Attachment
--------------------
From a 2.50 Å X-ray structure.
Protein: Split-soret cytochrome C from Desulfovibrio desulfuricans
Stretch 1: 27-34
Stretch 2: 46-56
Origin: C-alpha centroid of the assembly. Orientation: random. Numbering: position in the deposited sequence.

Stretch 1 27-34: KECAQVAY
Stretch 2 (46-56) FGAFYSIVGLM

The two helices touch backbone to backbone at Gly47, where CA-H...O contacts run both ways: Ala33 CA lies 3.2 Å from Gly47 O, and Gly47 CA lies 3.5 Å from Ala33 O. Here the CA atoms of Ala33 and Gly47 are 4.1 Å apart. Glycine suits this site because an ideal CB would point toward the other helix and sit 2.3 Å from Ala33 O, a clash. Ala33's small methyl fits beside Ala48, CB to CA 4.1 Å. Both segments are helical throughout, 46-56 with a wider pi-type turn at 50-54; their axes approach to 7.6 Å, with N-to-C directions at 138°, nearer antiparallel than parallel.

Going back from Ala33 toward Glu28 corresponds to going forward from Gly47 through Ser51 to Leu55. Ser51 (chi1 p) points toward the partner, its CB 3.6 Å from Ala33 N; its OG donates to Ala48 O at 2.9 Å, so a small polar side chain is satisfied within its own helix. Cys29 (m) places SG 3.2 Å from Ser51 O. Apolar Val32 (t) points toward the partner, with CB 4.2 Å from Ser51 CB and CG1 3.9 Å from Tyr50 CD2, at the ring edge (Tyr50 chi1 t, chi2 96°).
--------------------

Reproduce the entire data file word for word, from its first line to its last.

From a 2.50 Å X-ray structure.
Protein: Split-soret cytochrome C from Desulfovibrio desulfuricans
Stretch 1: 27-34
Stretch 2: 46-56
Origin: C-alpha centroid of the assembly. Orientation: random. Numbering: position in the deposited sequence.

Stretch 1 27-34: KECAQVAY
Stretch 2 (46-56) FGAFYSIVGLM

The two helices touch backbone to backbone at Gly47, where CA-H...O contacts run both ways: Ala33 CA lies 3.2 Å from Gly47 O, and Gly47 CA lies 3.5 Å from Ala33 O. Here the CA atoms of Ala33 and Gly47 are 4.1 Å apart. Glycine suits this site because an ideal CB would point toward the other helix and sit 2.3 Å from Ala33 O, a clash. Ala33's small methyl fits beside Ala48, CB to CA 4.1 Å. Both segments are helical throughout, 46-56 with a wider pi-type turn at 50-54; their axes approach to 7.6 Å, with N-to-C directions at 138°, nearer antiparallel than parallel.

Going back from Ala33 toward Glu28 corresponds to going forward from Gly47 through Ser51 to Leu55. Ser51 (chi1 p) points toward the partner, its CB 3.6 Å from Ala33 N; its OG donates to Ala48 O at 2.9 Å, so a small polar side chain is satisfied within its own helix. Cys29 (m) places SG 3.2 Å from Ser51 O. Apolar Val32 (t) points toward the partner, with CB 4.2 Å from Ser51 CB and CG1 3.9 Å from Tyr50 CD2, at the ring edge (Tyr50 chi1 t, chi2 96°).